The Chinese Room

Finn McBride
7 min readJan 5, 2023


If you started with $1, and then doubled your money every day for a month, you would have over $500 million by the end of the month. And just a few days later, you would be a multibillionaire.

The moral of the story is that when things increase exponentially, they increase crazy fast. One of the best examples of this is the exponential increase in computing power. For over 50 years, computing power has doubled roughly every 18 months, and the number of transistors that can fit on a silicon chip has doubled roughly every 2 years. In fact, some of the transistors on silicon chips are now so small that quantum mechanical effects are starting to interfere with their functioning. Time Magazine predicts that by 2045 the computing power of a single computer will exceed the combined brainpower of all 8 billion people’s brains combined, while just a decade ago computers couldn’t even compete with insect brains.

Robots are getting smarter, and they’re doing it fast. So will their intelligence eventually surpass our own? Many people believe this, scientists like Ray Kurzweil foremost among them. However, there are also many people who believe that there is something special about human beings, which artificial intelligence will never be able to replicate. One of the most famous arguments in favor of this idea was put forward by John Searle, a philosopher at Berkeley. According to Searle, computers might seem intelligent, but they can’t actually understand things. Searle’s argument is known as the Chinese Room, and has become famous in the artificial intelligence community.

The Chinese Room

In the argument, Searle asks us to imagine a man locked in a room. Under the door of the room, someone outside slides him slips of paper with questions written on them. The man’s task is to read the questions and then write answers to them, and then slide his answers back under the door.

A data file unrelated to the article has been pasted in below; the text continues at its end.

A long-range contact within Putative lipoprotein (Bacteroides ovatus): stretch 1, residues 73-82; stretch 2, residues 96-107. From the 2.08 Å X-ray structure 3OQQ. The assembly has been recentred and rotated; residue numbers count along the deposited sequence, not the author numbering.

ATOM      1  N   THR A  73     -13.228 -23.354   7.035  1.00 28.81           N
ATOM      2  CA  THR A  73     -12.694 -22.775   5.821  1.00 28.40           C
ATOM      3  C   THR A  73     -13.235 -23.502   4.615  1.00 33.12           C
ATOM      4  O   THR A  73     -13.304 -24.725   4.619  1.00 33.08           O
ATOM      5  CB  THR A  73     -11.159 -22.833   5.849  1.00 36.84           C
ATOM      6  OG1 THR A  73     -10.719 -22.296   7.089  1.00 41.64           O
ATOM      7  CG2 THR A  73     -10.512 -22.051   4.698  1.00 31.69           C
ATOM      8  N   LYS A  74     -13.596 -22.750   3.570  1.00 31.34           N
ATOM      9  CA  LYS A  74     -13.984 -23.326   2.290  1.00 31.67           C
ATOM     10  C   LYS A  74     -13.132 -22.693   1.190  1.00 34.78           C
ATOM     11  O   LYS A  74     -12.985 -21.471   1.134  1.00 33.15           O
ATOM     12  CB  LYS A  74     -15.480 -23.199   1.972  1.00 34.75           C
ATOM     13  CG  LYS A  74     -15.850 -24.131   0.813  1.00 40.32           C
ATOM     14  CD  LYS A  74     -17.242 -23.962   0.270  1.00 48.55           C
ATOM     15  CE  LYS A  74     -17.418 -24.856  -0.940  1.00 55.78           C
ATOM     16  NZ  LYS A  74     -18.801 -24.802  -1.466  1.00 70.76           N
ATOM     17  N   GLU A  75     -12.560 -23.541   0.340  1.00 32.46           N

But there’s a problem. The questions on the slips of paper are written in Chinese, and the man in the room only speaks and understands English. So to him, the questions just look like random squiggles.

The way that the man gets around this problem is by using a program. Basically, the man is given a massive set of instructions, in English, that tell him how to transform one set of Chinese characters into another set of Chinese characters. One of these instructions might be “when you see two vertical lines, write a slanted horizontal line, with a slight curve, unless the previous character contained the same kind of line.”

We are meant to think about these instructions as being similar to the kind of code that a Chinese chatbot computer would follow. Therefore, by following the instructions, the man is able to produce answers to the questions that actually make sense, just like a Chinese chatbot.

Imagine that this is possible, and that the man’s answers make sense. From the outside, it would seem like the man understood Chinese. But really, he has no understanding of any of it at all.

According to Searle, this is how computers work. They might seem like they understand things, but really they are just mindlessly following the “instructions.” They are just mindlessly following their computer code.

When Searle first published this argument, he was met with a flurry of replies. The 4 most prominent of these are the systems reply, the robot reply, the brain simulator reply, and the other minds reply. In this post I want to go through the 4 replies, then propose a 5th.

  1. The Systems Reply

According to the systems reply, the man doesn’t understand Chinese, but the whole system (man + instructions) does. According to this reply, the room understands Chinese, even though the man doesn’t, the same way that the brain can understand Chinese, even though a single neuron can’t.

This reply goes against some of our most hardwired intuitions. We all seem to “know” intuitively that a room can’t understand something. Nonetheless, there is something to be said for it. It is very for a system to understand something and for the parts that make up the system to not understand that same thing, because, as mentioned above, it is possible for a brain to understand Chinese even though the neurons that make up that brain don’t understand Chinese.

Searle responded to the systems reply by asking us to imagine that the man simply memorized the instructions for translating Chinese characters into responses. Now the man is the entire system, Searle says. But he still doesn’t understand Chinese. Therefore the entire system doesn’t understand Chinese.

2. The Robot Reply